Can the power of memes reach Bulgaria’s apolitical youth?

Bulgaria’s youth are disengaged from the country’s politics. But as a new wave of protests sweep the country, could online memes and poster art reach a new generation of activists for the first time?

20 August 2020

Bulgarian politics has an age problem. Youth participation has plunged since 2013: in local elections in Sofia in 2019, just 11 per cent of under 30s made it to the polls. But if Bulgaria’s youth are disenfranchised, then they have good reason to be. The country has consistently ranked as the most corrupt EU state. It is currently placed 111th in the World Press Freedom Index. And if the system that governs you is rigged, then why would you want to participate in it?

But 2020 has marked a change. Demonstrations are ongoing on the streets of Sofia, protesting against corruption and cronyism. Bulgaria’s youth have found a new way to communicate and to express their discontent: memes.

A poster superimposing the head of Bulgarian Prime Minister Boyko Borissov over an image of popstar Drake. The top text reads, "Resigning", the bottom reads, "Reopening nightclubs [amid the Covid-19 pandemic]"

Memes are, in their very essence, distilled, bite-sized chunks of culture.They are as powerful as they are entertaining, partly due to their snappy distribution on social media. They can bypass the country’s more traditional media outlets — largely owned and controlled by Bulgarian oligarch and politician Delyan Peevski — and avoid politically convenient censorship.

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It is no surprise that the footage which sparked the protests in early July — when Democratic Bulgaria leader Hristo Ivanov unfurled a Bulgarian flag on a piece of supposedly public land, which had instead been taken over by oligarch Ahmed Dogan — he did it all on Facebook Live. The video was distributed instantaneously, and three hours later, protesters were already gathering at Independence Square.

But practicalities aside, memes have also made headway in Bulgaria because they are so outlandish and tongue-in-cheek. They are the perfect way of making sense of a country where a nonsensical system reigns. Politics in Bulgaria are complex and convoluted, riddled with oligarchs and companies with dubious ownership and funding sources, all which contributes to the young people’s disengagement with politics. Memes and satire showcase and crystallise this absurdity in one place. Exaggerated for comic effect, it still leaves people to ask: “Is this the country I want to live in?”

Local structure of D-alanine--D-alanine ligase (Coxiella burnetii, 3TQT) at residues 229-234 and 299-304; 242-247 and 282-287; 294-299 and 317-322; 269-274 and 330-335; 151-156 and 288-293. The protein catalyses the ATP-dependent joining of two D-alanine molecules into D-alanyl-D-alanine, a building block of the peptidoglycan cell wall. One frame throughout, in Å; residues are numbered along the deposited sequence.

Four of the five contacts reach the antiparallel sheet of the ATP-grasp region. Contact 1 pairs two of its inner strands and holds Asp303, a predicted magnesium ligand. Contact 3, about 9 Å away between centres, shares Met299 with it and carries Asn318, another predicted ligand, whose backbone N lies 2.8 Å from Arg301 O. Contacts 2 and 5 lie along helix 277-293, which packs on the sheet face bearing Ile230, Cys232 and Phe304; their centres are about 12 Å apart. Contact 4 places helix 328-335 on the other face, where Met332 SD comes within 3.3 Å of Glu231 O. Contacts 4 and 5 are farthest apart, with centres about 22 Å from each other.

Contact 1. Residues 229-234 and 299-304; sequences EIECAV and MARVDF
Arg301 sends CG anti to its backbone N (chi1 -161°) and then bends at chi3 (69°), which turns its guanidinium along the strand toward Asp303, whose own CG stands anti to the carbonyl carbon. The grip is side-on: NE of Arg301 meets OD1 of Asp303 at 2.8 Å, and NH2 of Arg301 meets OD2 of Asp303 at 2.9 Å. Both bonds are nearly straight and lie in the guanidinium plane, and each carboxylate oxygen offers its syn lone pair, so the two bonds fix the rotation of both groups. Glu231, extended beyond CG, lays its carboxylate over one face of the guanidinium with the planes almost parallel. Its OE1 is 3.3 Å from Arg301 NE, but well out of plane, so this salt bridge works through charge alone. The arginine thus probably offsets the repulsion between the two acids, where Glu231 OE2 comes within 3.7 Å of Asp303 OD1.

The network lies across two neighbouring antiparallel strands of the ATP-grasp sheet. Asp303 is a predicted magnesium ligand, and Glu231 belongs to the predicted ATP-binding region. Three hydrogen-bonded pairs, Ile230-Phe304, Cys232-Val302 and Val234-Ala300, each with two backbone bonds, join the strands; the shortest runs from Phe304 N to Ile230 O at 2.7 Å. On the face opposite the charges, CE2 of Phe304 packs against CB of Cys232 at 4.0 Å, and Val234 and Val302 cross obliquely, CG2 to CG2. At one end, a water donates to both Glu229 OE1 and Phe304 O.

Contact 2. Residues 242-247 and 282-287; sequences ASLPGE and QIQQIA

A poster for Bong Joon-Ho’s film Parasite, superimposed with the faces of different Bulgarian politicians. The added images of a drone and stacks of cash in the poster's foreground are also references to a recent corruption scandal.

In particular, clumsy gaffes by Bulgarian politicians have carved a special place in local pop culture — perfect for immortalising in memes. They have spread to a point where young people who do not care about politics per se are aware of a minister’s latest slip-up. These online jokes provide an easy access point for Gen Z who may not have engaged with politics before. From there, it is easy to slip from one meme to another, opening a world of political awareness. Many of these memes now appear on placards at protests.

“The jokes on the posters intrigue people; there is originality and provocation, which makes people think,” says Nelly Afzaly, the creator of one of the satirical posters. “The poster I made is a compilation of many gaffes and if there are people who don’t get some of the jokes, I think they’d dig into it in order to get the reference. It can get people interested and more informed about Bulgarian politics.”

Two posters styled as cigarette packets. The right poster plays on the brand name Malboro to write, "Get out [Prime Minister] Borissov". The warning reads, "His power kills".

Creators like Afzaly are more than happy to fill the demand for more political jokes, memes, and art. The instant gratification of social media and the ease of distribution has also led to constant competition between creatives. This in turn creates a domino effect, as poster artists strive to “outperform” themselves and others. Amid a political system that seems staid and often impossible to change, this constant dynamism is keeping interest alive and fresh, even as protests rumble into their second month.

Of course, it’s shallow to think that young people go to protests only so they can look at protest art. Ultimately, memes will not be the reason for young Bulgarians to take to the streets, but they have surely done a great deal to start that process. The greatest challenge now, however, is to keep momentum. Memes and protest art have perhaps mobilised Bulgarian youth’s engagement, but they cannot be responsible for keeping it. And losing another generation to disillusionment is sure to be a disaster for Bulgarian democracy.

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